In the moment: Actor Daniel Mpilo Richards hits the nail on the head in Mike van Graan’s play Land Acts, which is directed by Rob van Vuuren. The trio are among the best in their genres. Picture: SUPPLIED
In the moment: Actor Daniel Mpilo Richards hits the nail on the head in Mike van Graan’s play Land Acts, which is directed by Rob van Vuuren. The trio are among the best in their genres. Picture: SUPPLIED

The unholy trinity of writer Mike van Graan, director Rob van Vuuren and actor Daniel Mpilo Richards are at it again. They have found a way to tell stories with ease about a diseased country and have the audience laughing their heads off while willingly facing the music.

That’s no mean feat but Van Graan, won the 2018 Edita and Ira Morris Hiroshima Foundation for Peace and Culture prize, a biannual international award recognising those who foster dialogue, understanding and peace in conflict areas. He was also awarded an honorary doctorate from the University of Pretoria earlier in 2018 and has been peddling these political wares for a long time and has honed his skills in a way that is perfectly palatable.

It all begins with the playwright, who from Pay Back the Curry to State Fracture and now in Land Acts, the third in this alternative history lesson, has street smarts but also knowledge and insight into the shenanigans of politicians who live in the belief that they can pull off the impossible in plain sight. He has found a way to formulate this heady yet heavy going message while fully engaging the audience in a rollercoaster ride.

Superb performance: Daniel Mpilo Richards is light-footed yet painfully exact with his execution in Land Acts. Picture: SUPPLIED
Superb performance: Daniel Mpilo Richards is light-footed yet painfully exact with his execution in Land Acts. Picture: SUPPLIED

That’s where the fun starts, with the writing. That’s before checking into the content — simply the writing itself. Van Graan is having fun as he reaches from soccer games with political parties playing the field to Shakespeare as he runs through the titles, characters and phrases easy to pick out and giggle about. He lashes out at land grabs as he gets stuck into the Aboriginal issues down under while dealing with the results of colonialism that simply won’t go away — anywhere and everywhere you look. It might seem too far away but the similarities as we all recognise are glaring.

And yet it’s easier to pick up on the wrongs of others, he seems to say, as he shoots a straight arrow at the American cowboy who sings a looter’s lament in which he has the demand: "You shall not take what I’ve taken from you."

It is the third in the series and it can run forever in the world we live in today. Van Graan himself concedes: "I’m not writing, I’m editing."

But there is more to it than that. Even though there is a formula that runs through the series, the result isn’t formulaic. Van Graan is wise and he takes care with writing that is as wily as it is witty. He has always been the self-appointed town crier. He felt the need to broadcast the message and down the years he has found different ways to conduct and consummate that calling. All you have to do is listen, smile and then mull over and take the distressing truths on board.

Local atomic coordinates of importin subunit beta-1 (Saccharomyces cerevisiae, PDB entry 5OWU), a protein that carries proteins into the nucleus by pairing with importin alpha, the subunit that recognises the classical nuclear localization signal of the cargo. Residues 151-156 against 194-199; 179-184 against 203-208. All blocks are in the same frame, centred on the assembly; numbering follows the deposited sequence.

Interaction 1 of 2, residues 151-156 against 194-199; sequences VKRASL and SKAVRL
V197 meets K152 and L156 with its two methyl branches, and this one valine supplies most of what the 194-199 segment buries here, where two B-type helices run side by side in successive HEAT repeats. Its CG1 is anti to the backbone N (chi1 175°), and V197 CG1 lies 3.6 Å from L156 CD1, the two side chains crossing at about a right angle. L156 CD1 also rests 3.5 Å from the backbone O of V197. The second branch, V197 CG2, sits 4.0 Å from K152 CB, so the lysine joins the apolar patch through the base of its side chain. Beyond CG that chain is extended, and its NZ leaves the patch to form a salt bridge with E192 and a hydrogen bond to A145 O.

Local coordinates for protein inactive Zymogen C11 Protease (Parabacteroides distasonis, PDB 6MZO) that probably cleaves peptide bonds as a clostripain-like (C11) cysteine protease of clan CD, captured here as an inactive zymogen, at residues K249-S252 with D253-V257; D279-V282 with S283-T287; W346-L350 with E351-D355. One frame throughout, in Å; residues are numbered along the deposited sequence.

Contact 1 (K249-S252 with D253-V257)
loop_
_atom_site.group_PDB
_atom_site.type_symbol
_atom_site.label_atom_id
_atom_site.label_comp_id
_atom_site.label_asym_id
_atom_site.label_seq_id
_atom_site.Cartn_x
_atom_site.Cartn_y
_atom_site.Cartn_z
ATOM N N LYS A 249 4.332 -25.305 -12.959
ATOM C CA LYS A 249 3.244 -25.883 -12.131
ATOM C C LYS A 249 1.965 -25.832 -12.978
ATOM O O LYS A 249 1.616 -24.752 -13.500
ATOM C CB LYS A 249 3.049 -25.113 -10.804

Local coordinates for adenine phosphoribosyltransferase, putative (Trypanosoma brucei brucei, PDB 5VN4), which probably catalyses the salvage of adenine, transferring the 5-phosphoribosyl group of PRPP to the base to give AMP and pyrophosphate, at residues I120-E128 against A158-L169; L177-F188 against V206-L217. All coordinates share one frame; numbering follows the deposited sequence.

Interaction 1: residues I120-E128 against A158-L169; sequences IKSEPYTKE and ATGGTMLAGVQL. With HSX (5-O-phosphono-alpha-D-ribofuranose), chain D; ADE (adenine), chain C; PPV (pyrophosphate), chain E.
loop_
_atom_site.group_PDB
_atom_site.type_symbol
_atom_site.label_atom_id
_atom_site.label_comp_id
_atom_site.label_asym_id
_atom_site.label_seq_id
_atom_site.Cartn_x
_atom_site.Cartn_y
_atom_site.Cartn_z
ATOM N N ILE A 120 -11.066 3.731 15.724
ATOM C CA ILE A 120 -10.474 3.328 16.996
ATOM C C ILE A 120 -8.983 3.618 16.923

Fortunately, Richards simplifies that process. Part of the magic has been the discovery of this performer. He takes the material and has fun with it at breakneck speed, which means from the start he must be word perfect, with a performance that’s seamless. None of the work can be visible and he has to be light-footed yet painfully exact with his execution for everything to work. He plays with every nuance that is required, both to entertain and to underline the gravitas of this material.

He has masses of talent, which is cleverly displayed, from his musical abilities to his way with accents and innuendo, which perfectly capture a look required to tell the story. On car guards, who are part of everyone’s life, the story is easy to tell and while both writer and performer want you to laugh, they also need you to squirm as Richards reminds his audience to tip the car guard when they leave.

It’s that kind of show. As South Africans there’s nothing we don’t recognise in this familiar landscape. But it has been painted in colours that boldly slap us on the shoulder before punching us in the gut.

And to complete the circle, Van Vuuren’s touch is unmissable as he manipulates and massages the skills of a performer who is flagrantly funny or poignant with purpose, when he concludes with a reworked version á la Van Graan of John Lennon’s searing Imagine.

Land Acts is at Sandton’s Auto & General Theatre on the Square until July 29.


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